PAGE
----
Migrant caravan of workers displaced by hurricanes departs Honduras

By Andrea Lobo
11 December 2020

A caravan of about five hundred Hondurans, including many families with young children, began its journey to the United States on Wednesday night and early Thursday. The migrants are trying to escape the destruction of their homes and livelihoods by two back-to-back and record-setting storms last month, Hurricanes Eta and Iota. These intolerable conditions have been compounded by the COVID-19 pandemic.

The caravan assembled informally over several days at the main bus station in San Pedro Sula. After the Guatemalan government announced that migrants will not be allowed to enter without passports and a negative COVID-19 test, the caravan split up in an attempt to enter Guatemala through two different border crossings.

Much larger groups are expected to join or form new caravans in the next weeks departing from Honduras, Guatemala, El Salvador and southern Mexico. As early as December 7, a director of a migrant shelter in the Mexican city of Tenosique on the Guatemalan border reported, “About 20 people are arriving each day who say they lost properties, homes, crops, from Honduras as much as Guatemala.”

The UN estimates that across Central America 6.8 million people were affected by Hurricanes Eta and Iota, 5.5 million of them in Honduras and Guatemala. In these two hardest-hit countries, 140,000 homes were destroyed, and 400,000 people remain in makeshift shelters—many without running water or food.

About 330,000 people have not received any emergency aid because they remain isolated by the destruction of roads and communication infrastructure. Even before the pandemic, over half of the population was already living under the official poverty line, with the UN estimating that 5.2 million people in Honduras, El Salvador and Guatemala required humanitarian assistance due to “chronic and extreme violence, forced displacements, food insecurity and the increasingly adverse effects of climate change.”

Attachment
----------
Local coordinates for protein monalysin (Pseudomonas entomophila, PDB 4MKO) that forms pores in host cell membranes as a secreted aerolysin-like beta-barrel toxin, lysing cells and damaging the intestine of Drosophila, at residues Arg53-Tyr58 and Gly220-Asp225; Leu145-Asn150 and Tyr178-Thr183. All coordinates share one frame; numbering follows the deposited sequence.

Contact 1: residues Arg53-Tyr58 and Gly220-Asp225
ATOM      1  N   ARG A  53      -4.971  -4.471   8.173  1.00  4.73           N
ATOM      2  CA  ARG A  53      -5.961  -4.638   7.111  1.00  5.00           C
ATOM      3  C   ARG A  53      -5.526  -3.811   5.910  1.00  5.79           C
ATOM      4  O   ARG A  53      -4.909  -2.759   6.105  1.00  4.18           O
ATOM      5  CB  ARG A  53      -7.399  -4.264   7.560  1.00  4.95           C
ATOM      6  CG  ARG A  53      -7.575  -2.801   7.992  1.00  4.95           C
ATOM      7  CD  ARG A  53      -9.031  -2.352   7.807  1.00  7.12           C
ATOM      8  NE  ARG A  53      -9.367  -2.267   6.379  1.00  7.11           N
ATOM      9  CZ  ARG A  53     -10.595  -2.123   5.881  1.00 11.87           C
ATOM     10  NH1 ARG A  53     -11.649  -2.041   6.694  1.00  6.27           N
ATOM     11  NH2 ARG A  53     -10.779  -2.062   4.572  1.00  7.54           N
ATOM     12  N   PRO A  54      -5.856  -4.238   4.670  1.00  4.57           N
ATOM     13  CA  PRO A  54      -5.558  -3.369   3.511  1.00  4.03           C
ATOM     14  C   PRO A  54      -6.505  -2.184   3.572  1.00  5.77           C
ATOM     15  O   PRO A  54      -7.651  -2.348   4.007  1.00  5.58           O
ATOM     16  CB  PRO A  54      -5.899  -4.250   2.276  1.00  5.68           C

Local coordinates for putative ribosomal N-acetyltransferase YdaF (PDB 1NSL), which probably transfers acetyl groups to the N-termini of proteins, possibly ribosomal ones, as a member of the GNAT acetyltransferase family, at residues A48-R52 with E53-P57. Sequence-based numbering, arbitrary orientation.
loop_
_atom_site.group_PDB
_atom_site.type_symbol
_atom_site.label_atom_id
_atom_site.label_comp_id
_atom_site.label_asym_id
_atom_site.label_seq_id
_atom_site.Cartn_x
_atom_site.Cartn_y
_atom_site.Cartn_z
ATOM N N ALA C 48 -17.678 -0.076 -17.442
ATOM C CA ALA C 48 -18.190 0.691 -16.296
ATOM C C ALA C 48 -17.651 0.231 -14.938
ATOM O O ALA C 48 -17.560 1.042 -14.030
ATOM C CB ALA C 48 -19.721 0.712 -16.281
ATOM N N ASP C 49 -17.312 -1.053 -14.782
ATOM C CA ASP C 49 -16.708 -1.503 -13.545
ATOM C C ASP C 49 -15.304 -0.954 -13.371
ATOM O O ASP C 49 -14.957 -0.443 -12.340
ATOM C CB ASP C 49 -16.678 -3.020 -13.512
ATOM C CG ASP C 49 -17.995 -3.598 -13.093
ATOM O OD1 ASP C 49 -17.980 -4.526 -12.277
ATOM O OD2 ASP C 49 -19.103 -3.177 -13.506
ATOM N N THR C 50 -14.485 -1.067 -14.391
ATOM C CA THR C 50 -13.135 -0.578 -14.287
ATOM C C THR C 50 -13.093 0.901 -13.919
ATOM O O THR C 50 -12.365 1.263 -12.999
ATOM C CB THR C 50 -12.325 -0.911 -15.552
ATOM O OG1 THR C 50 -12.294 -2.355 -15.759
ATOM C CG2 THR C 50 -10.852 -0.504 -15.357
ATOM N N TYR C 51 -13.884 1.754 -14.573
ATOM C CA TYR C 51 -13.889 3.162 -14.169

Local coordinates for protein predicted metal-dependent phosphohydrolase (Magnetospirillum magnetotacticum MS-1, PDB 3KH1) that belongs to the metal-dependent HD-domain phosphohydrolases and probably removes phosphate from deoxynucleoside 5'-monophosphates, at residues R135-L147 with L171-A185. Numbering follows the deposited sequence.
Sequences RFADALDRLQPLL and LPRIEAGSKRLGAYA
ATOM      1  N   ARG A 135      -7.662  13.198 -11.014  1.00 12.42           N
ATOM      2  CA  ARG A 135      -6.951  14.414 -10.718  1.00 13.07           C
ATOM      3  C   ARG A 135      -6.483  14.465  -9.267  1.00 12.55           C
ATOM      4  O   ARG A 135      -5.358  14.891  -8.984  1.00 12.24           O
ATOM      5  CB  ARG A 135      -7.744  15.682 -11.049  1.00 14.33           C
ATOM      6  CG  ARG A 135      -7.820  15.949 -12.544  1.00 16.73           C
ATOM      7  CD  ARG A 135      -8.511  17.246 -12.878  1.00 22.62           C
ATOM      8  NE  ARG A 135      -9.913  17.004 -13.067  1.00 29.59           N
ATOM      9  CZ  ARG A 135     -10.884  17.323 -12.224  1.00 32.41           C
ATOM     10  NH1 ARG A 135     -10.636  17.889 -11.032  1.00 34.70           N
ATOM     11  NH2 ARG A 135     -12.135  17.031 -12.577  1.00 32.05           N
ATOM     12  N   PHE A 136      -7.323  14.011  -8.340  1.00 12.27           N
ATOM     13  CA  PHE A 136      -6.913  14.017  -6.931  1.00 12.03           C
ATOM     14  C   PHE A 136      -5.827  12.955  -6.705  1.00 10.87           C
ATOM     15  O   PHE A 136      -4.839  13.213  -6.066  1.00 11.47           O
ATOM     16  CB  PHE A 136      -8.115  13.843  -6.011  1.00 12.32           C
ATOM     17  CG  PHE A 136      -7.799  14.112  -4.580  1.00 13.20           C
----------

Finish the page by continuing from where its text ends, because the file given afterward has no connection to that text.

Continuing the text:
The flooded town of Campur, Alta Verapaz, Guatemala, on December 3 nexto to a satellite image before the flooding (Credit: UNICEF)

Throughout December, countless testimonies have appeared on local, international and social media describing absolute desperation. Among the most frequent statements of the hurricane victims are “We lost everything,” “We only left with what we could carry,” “We escaped with what we were wearing,” “We have been living on the streets since,” and “How are we going to eat?”

A 13-year-old child at Campur, Alta Verapaz, a Guatemalan town that was entirely flooded, explained to UNICEF: “It was hard leaving our home. It’s still hard. At least I can’t get used to being here at the Cruce Chinamá school. I’m used to my normal life at home. I don’t know what to do here. It feels like a dream that never happened. I would like to wake up and see it never happen.”

After years working to save money and open a fruit shop, Luis Salgado from Honduras told Jornada that the flooding damaged all his produce, and he was left in debt and unable to feed his three children. “First came the pandemic, then the hurricane. We have no money for the children,” he said as he began to march north.

That these migrants are not being dissuaded by the massive deployments of troops and the creation of unsanitary detention camps by the right-wing governments in Guatemala, Mexico and the United States speaks volumes about the situation they confront. Neither has the ongoing upsurge in COVID-19 cases and deaths across Central America, Mexico and the United States stopped their journey.

As recently as October, a caravan of 3,000 Honduran migrants was broken up by Guatemalan soldiers and summarily deported, while Mexican President Andrés Manuel López Obrador was threatening them with prison sentences of up to ten years had they reached Mexico. The Mexican government had already deployed more than 26,000 soldiers under orders of the Trump administration to detain earlier migrant caravans.